Many are celebrating the eRate Modernization Order. It’s great that funds are being focused on wireless and switching infrastructure, but one needs to remember that this is a 0 sum game – if money goes one way, it’s got to come from another place. A lot of money used to fund other things in our schools is gone or disappearing. Maybe that’s good, but but me down as one person skeptical on how this first round of funding is going to go down. Billions have been put behind these changes. All are encouraged to put in for Category 2 internal connections, but I think the non-traditional Priority 2 schools and libraries will still be left out in the cold. I hope I’m wrong, but I don’t have a lot of hope that these changes are going to help my organization all that much. We could use some new switches, but I want to be sure that the best use of our 5-year cap on funding for internal connections. I’m not 100% sure that’s the best route yet.
Let me be clear – I hope I’m wrong – but I think there is a lack of skepticism with these changes and it looks like I’m looking to fill that void.
The Bay of Green Bay as seen from our room at the Landmark Resort in Egg Harbor. I spent some quality time looking out on this thinking about what’s next in 2015. Portfolios kept coming to mind – personally and for professional. This site is my first step to create a personal portfolio. Next will need to be what it could look like for students. I feel like I was ahead of the curve in 2006 when I told charter school teachers they should just let the students use whatever tools they find useful to demonstrate their talents. Sadly…that never went anywhere. I’m looking forward to working with folks on a meaningful portfolio process that goes somewhere.
In education we have been big fans of the long-range plans. What good is a long range plan when change is so rapid? How much can our worlds change with one elections cycle? In a former district I helped build a 5-year plan that included iPad adoption. Two years into that adoption, leadership changed and the district moved in the Chromebook route. Chromebooks weren’t a viable option when the plan was initially created. Was time taken to see if the new device selection was a good match for the district’s needs, or was it just based on market trends? Plans are a good thing, but how long should they be and how do we decide in what direction to go? How should we get information to make those decisions?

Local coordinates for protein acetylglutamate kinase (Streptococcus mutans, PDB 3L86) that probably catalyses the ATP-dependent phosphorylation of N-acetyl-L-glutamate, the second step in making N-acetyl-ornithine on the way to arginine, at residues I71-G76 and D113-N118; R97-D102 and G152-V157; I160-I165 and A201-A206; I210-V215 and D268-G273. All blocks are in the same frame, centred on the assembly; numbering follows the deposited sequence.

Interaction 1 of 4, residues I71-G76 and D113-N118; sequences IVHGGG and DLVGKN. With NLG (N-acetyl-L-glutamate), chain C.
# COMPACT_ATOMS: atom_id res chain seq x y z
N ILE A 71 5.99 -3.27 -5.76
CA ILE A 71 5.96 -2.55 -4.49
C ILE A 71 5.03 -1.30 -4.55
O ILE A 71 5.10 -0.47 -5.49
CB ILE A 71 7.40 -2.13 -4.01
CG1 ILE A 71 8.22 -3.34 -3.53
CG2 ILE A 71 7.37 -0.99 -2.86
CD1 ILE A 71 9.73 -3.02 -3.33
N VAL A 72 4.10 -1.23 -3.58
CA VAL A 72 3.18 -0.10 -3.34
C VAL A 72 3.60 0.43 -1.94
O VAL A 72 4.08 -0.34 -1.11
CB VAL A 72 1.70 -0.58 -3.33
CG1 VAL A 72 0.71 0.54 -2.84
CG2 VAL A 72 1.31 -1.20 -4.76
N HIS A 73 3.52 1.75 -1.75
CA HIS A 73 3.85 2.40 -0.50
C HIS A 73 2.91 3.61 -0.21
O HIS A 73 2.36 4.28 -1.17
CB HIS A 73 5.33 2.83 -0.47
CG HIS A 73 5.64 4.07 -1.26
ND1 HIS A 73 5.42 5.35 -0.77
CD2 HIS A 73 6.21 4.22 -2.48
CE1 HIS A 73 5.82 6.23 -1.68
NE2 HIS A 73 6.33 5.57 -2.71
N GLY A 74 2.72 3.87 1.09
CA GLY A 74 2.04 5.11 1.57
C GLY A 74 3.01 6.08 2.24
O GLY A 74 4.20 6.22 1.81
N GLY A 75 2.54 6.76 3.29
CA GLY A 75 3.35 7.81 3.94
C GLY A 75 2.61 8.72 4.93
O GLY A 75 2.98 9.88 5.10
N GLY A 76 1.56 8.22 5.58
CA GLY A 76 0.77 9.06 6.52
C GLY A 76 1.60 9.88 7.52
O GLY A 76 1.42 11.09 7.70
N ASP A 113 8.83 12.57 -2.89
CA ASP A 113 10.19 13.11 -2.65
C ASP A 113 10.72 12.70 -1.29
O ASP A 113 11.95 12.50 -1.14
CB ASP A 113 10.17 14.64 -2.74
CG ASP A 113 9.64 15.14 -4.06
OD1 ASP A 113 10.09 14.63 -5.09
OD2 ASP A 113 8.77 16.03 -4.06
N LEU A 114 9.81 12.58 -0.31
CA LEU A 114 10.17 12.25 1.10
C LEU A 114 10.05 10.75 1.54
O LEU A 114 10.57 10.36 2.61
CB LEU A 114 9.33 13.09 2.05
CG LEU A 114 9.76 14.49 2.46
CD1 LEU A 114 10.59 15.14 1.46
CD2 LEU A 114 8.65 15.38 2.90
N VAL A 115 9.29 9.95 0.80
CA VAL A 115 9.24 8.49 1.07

Traditionally districts create a _________ Committee and that group sits around a table and discusses topics. Those discussions turn into a plan that is potentially blessed by the school board. That plan moves forward from there. Based on experiences those discussions are based on the point of view of those around the table. Sometimes a survey is sent out and that information can be used like gospel or dispelled as irrelevant. Having been an author or co-author of these plans across 3 different districts I never felt the plans actually meant anything because little was followed in the state mandated timelines. I felt that there had to be a better way to engage with our students and staff in productive conversations on what they need.
What I’ve found to be powerful is to leverage Design Thinking processes shared by the d.school at Stanford. The crux of the process is getting information back from you users – in our case I’ve chosen to focus on students and teachers – to find out what they need to meet learning objectives. Based on that data, you create prototypes that you take back to the users for more feedback on the way to making a decision. As a technology department in a 1:1 district we’re tasked with purchasing devices for students yearly. This gives us the opportunity to constantly review what our students and teachers need and to assess what tools are out to help meet those needs.
It’s my opinion that face-to-face feedback you get with students is so much more impactful than percentages from a Survey Monkey responses. Some of the feedback surprises you, for example when students who are using computers with a 1.4 GHz process tells you that their computer works much better than the one they have at home. You can hear what works for them, and what frustrates them – like a lack of desktop computers to use high-end Adobe graphics programs. They have the opportunity to articulate their needs and what they think would be a good solution in a way that an “Other:” box in a survey never could. I’ve taken on the task of interviewing extreme users – so I have been talking with a diverse cross-section of learners.
If you’re interested in getting to know more, I highly recommend going through the Wallet Project. I’ve done it multiple times, and it’s a joy to interact with someone to try and figure out what their dream wallet would look like. I suggest pairing that exercise with Doug Deitz’s TEDx talk on how Design Think helped him transform the design of health care products for GE.